I’ve been meaning to make home-made ketchup ever since it became obvious that I was going to have a bumper crop of tomatoes. That resolution became stronger when I realized I’d been the victim of a tomato bait and switch and my tomatoes, though prolific, were going to be very uninteresting eaten raw. For this adventure, I started with a British cookbook, Jellies, Jams & Chutneys by Thane Prince. First of all, I think you have to go with the British when you are talking about ketchup. They are absolutely mad for ketchup. They’ll put it on anything. That may be because so much British food is tasteless otherwise. But that doesn’t account for the British friend I have who puts ketchup on his pizza. In any case, the British are closely tied to ketchup which started as a Chinese concoction of pickled fish and spices called ke-tsiap. It migrated to the Malay peninsula, where the British got hold of it. At some point in the late 1800s, Americans added in the tomato base and the rest was history. Reviewing a couple of recipes, I liked the more exotic blend of spices offered in the British cookbook. Besides I had a Brit to please, so the British version was it.
First step was finding 6.5 pounds of tomatoes. Not a problem, even after I gave a huge bag of them to John and Louis.
Here’s where I should have questioned the recipe more closely. What kind of tomatoes? The book didn’t specify, but I assume you’d want something meaty and pulpy instead of watery. And the recipe just said to put the ingredients in a large pot and “cook for about 15 minutes until very soft.” Well, how soft? And it’s going to take a lot more than 15 minutes to get everything softened up enough for the next step which was passing the mixture through a fine sieve or food mill. Luckily, I had the presence of mind to chop everything up finely in the food processor before I put it in the pot. And it took a heck of a lot longer to get this boiled down to where it appeared to have any possibility of eventually being thick enough to be ketchup.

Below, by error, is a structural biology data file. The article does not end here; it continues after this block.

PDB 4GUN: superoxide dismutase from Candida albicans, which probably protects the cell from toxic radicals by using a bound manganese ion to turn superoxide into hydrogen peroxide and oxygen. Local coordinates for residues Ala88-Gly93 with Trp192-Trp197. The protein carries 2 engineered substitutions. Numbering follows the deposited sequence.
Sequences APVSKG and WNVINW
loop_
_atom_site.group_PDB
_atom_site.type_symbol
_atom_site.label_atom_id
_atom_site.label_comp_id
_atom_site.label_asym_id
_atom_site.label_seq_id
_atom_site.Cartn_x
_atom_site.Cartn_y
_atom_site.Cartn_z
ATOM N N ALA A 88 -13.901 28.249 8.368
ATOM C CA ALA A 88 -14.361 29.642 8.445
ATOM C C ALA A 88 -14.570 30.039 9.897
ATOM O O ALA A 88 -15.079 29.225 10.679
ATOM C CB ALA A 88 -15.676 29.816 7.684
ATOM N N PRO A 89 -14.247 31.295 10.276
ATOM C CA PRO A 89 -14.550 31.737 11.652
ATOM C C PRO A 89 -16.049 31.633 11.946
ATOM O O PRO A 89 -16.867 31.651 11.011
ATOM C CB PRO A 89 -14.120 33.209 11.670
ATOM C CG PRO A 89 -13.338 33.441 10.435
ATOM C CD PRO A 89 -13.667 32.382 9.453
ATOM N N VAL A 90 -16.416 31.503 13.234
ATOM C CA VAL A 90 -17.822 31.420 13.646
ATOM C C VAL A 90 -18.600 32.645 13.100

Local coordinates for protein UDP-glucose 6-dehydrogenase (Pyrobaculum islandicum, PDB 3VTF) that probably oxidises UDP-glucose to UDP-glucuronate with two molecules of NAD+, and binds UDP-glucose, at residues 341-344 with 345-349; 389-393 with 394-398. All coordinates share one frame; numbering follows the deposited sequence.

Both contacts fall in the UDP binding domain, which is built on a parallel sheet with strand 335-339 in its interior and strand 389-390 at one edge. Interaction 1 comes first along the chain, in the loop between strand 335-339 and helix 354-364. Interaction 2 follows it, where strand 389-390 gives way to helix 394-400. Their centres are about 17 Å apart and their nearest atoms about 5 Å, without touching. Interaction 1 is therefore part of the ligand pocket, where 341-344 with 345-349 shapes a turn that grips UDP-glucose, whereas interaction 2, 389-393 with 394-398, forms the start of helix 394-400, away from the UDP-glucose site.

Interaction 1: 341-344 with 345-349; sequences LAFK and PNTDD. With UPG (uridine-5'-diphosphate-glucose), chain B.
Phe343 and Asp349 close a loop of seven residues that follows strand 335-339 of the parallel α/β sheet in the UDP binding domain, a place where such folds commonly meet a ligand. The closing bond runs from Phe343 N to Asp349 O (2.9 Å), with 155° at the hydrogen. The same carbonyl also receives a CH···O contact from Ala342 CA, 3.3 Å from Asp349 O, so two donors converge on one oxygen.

At this point, the recipe asked me to “return the purée to the pot, add 8 oz. of sugar, 8 oz of cider vinegar and the spice mix. Then simmer for 20 minutes until the mixture thickens.” Here’s the problem, there was no way 20 minutes would see any thickening. And I hadn’t even started with anything that approached a purée. If I were rewriting this recipe, I’d specify a meaty tomato and I’d recommend really liquefying all the ingredients BEFORE putting them in the pot.
But then there is the spice mixture, and that’s really why I’d chosen the recipe. Some recipes didn’t call for anything more exotic than celery seed. Even worse, some relied on sugar, corn syrup and tons of salt. Take a look at what Thane Prince asks for:
20 allspice berries
1 tsp celery seed
4inches cinnamon stick
1 tbsp salt
1 tsp black peppercorns
The minute I started grinding the spices, I knew this would be the deciding factor. The other was the vinegar I used.
The last differential would be using muscovado sugar instead of white sugar. It was a substitution recommended by Prince and added a smokier, deeper flavor rather than a cloying sweetness.
So I can’t tell you how long I boiled this, but considerably longer than the recipe said.
I just kept a light boil until it thickened up and looked a bit ketchupy. At this point, Andy was panicking and said I had to take it off the stove, even though I thought it could have stood some more thickening.
Andy declared mine the winner, saying it was more like a complexly spiced chutney than a ketchup. But then he’d have to say mine was better, wouldn’t he? I’ll have to make this again, get a higher yield and broaden my tasting panel to include more Brits.